I think energy and healthcare technology should be part of the infrastructure development effort, but a broader based call that includes key needs such as "our roads, our rail lines, our water and sewer systems" might find a more receptive audience.

"The Secret Big-Money Takeover of America"

Posted: 08 Oct 2010 12:57 AM PDT

Big-money politics is not your friend:

The Secret Big-Money Takeover of America, by Robert Reich: Not only is income and wealth in America more concentrated in fewer hands than it's been in 80 years, but those hands are buying our democracy as never before – and they're doing it behind closed doors.
Hundreds of millions of secret dollars are pouring into congressional and state races in this election cycle. The Koch brothers (whose personal fortunes grew by $5 billion last year) appear to be behind some of it, Karl Rove has rounded up other multi-millionaires to fund right-wing candidates, the U.S. Chamber of Commerce is funneling corporate dollars from around the world into congressional races, and Rupert Murdoch is evidently spending heavily.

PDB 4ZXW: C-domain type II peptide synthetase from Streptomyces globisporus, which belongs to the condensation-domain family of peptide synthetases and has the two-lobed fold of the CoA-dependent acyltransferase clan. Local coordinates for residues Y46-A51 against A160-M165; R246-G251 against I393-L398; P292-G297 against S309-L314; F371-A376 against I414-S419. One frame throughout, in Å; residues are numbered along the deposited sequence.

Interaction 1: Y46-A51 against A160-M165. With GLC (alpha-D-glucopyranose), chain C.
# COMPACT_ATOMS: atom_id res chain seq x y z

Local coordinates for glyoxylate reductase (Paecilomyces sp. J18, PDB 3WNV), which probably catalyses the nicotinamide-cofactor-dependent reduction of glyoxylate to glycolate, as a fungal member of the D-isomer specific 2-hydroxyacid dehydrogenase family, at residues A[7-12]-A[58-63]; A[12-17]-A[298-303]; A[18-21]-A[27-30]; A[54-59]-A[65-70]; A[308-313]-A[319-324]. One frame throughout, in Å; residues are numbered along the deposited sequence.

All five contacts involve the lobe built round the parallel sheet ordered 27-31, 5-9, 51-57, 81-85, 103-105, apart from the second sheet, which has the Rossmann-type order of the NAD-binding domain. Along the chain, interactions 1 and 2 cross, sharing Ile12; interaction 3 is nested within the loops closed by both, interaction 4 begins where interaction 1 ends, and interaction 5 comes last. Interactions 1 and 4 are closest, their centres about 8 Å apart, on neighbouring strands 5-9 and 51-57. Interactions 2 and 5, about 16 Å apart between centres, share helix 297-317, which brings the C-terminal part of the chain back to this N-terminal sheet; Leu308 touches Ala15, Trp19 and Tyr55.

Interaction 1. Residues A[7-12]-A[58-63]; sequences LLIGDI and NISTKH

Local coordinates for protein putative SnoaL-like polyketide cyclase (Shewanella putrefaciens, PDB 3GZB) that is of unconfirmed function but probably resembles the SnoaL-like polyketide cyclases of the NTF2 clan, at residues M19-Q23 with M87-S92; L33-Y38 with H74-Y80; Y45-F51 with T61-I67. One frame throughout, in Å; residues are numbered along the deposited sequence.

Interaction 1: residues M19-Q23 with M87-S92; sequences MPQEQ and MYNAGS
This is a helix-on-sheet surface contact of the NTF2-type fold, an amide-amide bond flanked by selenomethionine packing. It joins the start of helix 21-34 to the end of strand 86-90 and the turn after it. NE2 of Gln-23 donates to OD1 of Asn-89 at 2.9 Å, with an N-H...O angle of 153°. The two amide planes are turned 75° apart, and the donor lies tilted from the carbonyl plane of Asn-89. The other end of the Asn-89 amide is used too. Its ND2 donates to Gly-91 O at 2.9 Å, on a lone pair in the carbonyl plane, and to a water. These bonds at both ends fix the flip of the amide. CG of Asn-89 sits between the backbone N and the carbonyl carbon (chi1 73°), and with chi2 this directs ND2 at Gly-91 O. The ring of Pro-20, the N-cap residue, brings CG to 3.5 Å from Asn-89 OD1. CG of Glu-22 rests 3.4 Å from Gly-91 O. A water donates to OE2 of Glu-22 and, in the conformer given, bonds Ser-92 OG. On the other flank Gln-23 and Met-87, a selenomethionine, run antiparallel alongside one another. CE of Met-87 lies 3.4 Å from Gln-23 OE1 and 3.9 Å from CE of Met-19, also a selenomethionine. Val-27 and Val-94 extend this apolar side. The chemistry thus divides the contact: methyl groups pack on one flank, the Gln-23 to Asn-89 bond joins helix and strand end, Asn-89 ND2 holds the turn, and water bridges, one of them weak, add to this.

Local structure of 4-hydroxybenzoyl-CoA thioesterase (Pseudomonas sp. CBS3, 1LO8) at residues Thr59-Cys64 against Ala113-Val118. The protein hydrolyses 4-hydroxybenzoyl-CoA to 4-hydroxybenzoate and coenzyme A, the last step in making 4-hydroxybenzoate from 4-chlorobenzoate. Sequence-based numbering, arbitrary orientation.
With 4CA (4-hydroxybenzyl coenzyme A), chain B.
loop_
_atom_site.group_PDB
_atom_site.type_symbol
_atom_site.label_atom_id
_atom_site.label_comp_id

No one knows for sure where this flood of money is coming from because it's all secret. But you can safely assume its purpose is not to help America's stranded middle class, working class, and poor. It's to pad the nests of the rich, stop all reform, and deregulate big corporations and Wall Street – already more powerful than since the late 19th century when the lackeys of robber barons literally deposited sacks of cash on the desks of friendly legislators.
Credit the Supreme Court's grotesque decision in Citizens United vs. the Federal Election Commission, which opened the floodgates. ...
In the meantime we face an election that marks an even sharper turn toward plutocratic capitalism than before – a government by and for the rich and big corporations — and away from democratic capitalism.
As income and wealth has moved to the top, so has political power. That's why, for example, it's been impossible to close the absurd tax loophole that allows hedge-fund and private-equity managers to treat much of their income as capital gains, subject to a 15 percent tax... Why it proved impossible to fund expanded health care by limiting the tax deductions of the very rich. Why it's so difficult even to extend George Bush's tax cuts for the bottom 98 percent of Americans without also extending them for the top 2 percent – even though the top won't spend the money and create jobs...